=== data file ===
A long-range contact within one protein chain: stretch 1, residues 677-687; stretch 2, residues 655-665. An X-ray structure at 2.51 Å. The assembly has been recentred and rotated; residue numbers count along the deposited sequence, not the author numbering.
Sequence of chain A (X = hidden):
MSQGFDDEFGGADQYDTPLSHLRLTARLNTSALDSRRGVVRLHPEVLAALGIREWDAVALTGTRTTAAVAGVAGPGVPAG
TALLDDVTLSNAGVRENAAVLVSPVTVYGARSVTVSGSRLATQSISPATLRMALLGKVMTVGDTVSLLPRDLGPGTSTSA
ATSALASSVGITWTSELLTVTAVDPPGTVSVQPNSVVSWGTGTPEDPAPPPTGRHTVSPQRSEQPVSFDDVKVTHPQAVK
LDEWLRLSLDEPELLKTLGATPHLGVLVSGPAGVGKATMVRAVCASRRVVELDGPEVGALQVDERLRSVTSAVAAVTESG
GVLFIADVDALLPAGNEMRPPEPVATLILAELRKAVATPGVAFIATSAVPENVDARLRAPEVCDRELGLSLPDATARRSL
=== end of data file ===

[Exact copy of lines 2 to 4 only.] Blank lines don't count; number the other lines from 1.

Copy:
Sequence of chain A (X = hidden):
MSQGFDDEFGGADQYDTPLSHLRLTARLNTSALDSRRGVVRLHPEVLAALGIREWDAVALTGTRTTAAVAGVAGPGVPAG
TALLDDVTLSNAGVRENAAVLVSPVTVYGARSVTVSGSRLATQSISPATLRMALLGKVMTVGDTVSLLPRDLGPGTSTSA